Cementing The Interview’s transformation from a James Franco/Seth Rogen comedy into a worldwide news story, the FBI has released a statement saying it has evidence that North Korea orchestrated the Sony hack that led to the studio pulling the film.
“As a result of our investigation, and in close collaboration with other U.S. Government departments and agencies, the FBI now has enough information to conclude that the North Korean government is responsible for these actions,” the statement reads. “Further, North Korea’s attack on Sony Pictures Entertainment reaffirms that cyber threats pose one of the gravest national security dangers to the United States. Though the FBI has seen a wide variety and increasing number of cyber intrusions, the destructive nature of this attack, coupled with its coercive nature, sets it apart. North Korea’s actions were intended to inflict significant harm on a U.S. business and suppress the right of American citizens to express themselves. Such acts of intimidation fall outside the bounds of acceptable state behavior.”
President Obama is expected to address the FBI’s statement in a press conference at 12:30 PM CT. The FBI’s full statement, which includes information on how it concluded that North Korea was involved with the attacks, can be read on its website. A variety of conspiracy theories and uninformed opinions on the situation can be read at the social media outlet of your choice.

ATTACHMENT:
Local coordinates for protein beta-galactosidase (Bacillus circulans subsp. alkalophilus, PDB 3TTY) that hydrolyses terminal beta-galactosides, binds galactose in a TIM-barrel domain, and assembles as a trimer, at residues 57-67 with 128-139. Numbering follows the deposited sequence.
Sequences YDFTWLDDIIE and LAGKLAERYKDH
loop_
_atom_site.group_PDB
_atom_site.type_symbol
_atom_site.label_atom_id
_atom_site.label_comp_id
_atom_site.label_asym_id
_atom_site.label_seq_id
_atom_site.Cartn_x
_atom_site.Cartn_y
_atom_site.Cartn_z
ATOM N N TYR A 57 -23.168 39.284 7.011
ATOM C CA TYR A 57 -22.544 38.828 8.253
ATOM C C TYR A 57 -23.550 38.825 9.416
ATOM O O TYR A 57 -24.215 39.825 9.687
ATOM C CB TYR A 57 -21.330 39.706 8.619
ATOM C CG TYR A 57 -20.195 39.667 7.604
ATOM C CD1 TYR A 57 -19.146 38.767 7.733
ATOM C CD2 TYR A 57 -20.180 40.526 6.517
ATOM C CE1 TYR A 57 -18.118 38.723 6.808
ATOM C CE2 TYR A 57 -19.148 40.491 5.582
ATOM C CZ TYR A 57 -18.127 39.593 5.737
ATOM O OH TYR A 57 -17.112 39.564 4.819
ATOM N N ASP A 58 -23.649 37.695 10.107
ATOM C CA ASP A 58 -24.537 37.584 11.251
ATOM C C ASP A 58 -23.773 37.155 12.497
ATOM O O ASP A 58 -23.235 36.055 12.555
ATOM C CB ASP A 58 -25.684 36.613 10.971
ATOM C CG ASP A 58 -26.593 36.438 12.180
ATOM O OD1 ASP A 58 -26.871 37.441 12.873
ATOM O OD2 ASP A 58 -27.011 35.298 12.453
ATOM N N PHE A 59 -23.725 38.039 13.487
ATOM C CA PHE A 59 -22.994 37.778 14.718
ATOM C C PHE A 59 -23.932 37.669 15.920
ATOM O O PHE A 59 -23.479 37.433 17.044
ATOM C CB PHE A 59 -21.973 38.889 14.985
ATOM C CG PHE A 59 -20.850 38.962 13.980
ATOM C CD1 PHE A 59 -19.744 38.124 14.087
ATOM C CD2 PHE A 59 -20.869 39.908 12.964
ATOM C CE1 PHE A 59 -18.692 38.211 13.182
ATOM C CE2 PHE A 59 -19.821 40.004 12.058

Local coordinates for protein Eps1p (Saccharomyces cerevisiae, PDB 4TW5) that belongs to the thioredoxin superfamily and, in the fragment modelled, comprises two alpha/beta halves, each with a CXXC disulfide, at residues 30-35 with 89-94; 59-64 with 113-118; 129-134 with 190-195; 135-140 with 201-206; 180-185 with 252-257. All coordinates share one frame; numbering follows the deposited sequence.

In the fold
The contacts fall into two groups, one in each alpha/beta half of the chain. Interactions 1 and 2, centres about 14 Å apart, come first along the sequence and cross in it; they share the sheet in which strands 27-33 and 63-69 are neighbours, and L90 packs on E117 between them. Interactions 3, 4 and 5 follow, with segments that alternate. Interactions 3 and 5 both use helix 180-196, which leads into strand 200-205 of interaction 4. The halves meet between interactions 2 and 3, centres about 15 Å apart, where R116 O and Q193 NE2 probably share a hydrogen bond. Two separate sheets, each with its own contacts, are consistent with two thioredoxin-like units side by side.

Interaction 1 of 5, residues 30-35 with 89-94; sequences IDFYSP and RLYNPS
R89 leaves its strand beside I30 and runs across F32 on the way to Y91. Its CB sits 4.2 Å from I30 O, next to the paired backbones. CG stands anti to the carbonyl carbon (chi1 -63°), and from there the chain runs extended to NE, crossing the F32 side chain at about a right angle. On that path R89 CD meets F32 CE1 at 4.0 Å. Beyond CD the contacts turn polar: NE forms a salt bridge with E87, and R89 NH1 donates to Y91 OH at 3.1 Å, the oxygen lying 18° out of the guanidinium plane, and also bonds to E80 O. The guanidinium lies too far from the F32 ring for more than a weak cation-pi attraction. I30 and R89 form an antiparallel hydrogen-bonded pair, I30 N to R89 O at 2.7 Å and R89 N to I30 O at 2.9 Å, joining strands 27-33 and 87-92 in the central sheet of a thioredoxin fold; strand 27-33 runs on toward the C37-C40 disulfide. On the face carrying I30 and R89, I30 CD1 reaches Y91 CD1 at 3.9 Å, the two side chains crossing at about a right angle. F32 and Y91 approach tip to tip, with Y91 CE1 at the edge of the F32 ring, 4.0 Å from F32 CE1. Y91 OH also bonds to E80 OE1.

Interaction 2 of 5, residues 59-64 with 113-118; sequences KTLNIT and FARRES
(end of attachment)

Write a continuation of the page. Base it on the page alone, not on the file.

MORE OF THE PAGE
UPDATED: Asked about the Sony hack at his annual year-end press conference, President Obama said, “Yes, I think they made a mistake,” referring to Sony’s decision to pull The Interview. He went on to say, “We cannot have a society where some dictator someplace can start imposing censorship in the United States,” and said that he wished Sony executives had spoken to him before making their decision.
Obama added that the U.S. will respond to the attack, but “proportionally, in a place and a time we choose.” He also said that there is no evidence that North Korea was working with China or any other country, and “it says a lot” about North Korea that the country mobilized a cyberattack based on a comedy film. “I love Seth and I love James, but the notion that it was a threat to them gives you some sense of the kind of regime we’re talking about here,” he said.